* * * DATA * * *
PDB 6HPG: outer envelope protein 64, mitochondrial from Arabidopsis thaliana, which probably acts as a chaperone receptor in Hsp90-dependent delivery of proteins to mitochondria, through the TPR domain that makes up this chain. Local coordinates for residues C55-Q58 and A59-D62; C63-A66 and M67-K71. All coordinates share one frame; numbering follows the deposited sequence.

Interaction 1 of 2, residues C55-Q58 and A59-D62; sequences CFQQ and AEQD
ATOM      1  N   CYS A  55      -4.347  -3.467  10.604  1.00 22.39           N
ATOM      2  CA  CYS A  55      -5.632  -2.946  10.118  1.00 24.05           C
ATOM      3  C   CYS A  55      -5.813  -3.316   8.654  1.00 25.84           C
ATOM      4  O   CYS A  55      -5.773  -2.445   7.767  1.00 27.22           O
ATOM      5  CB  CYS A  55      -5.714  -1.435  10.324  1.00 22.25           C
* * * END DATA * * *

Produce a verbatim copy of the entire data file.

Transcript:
PDB 6HPG: outer envelope protein 64, mitochondrial from Arabidopsis thaliana, which probably acts as a chaperone receptor in Hsp90-dependent delivery of proteins to mitochondria, through the TPR domain that makes up this chain. Local coordinates for residues C55-Q58 and A59-D62; C63-A66 and M67-K71. All coordinates share one frame; numbering follows the deposited sequence.

Interaction 1 of 2, residues C55-Q58 and A59-D62; sequences CFQQ and AEQD
ATOM      1  N   CYS A  55      -4.347  -3.467  10.604  1.00 22.39           N
ATOM      2  CA  CYS A  55      -5.632  -2.946  10.118  1.00 24.05           C
ATOM      3  C   CYS A  55      -5.813  -3.316   8.654  1.00 25.84           C
ATOM      4  O   CYS A  55      -5.773  -2.445   7.767  1.00 27.22           O
ATOM      5  CB  CYS A  55      -5.714  -1.435  10.324  1.00 22.25           C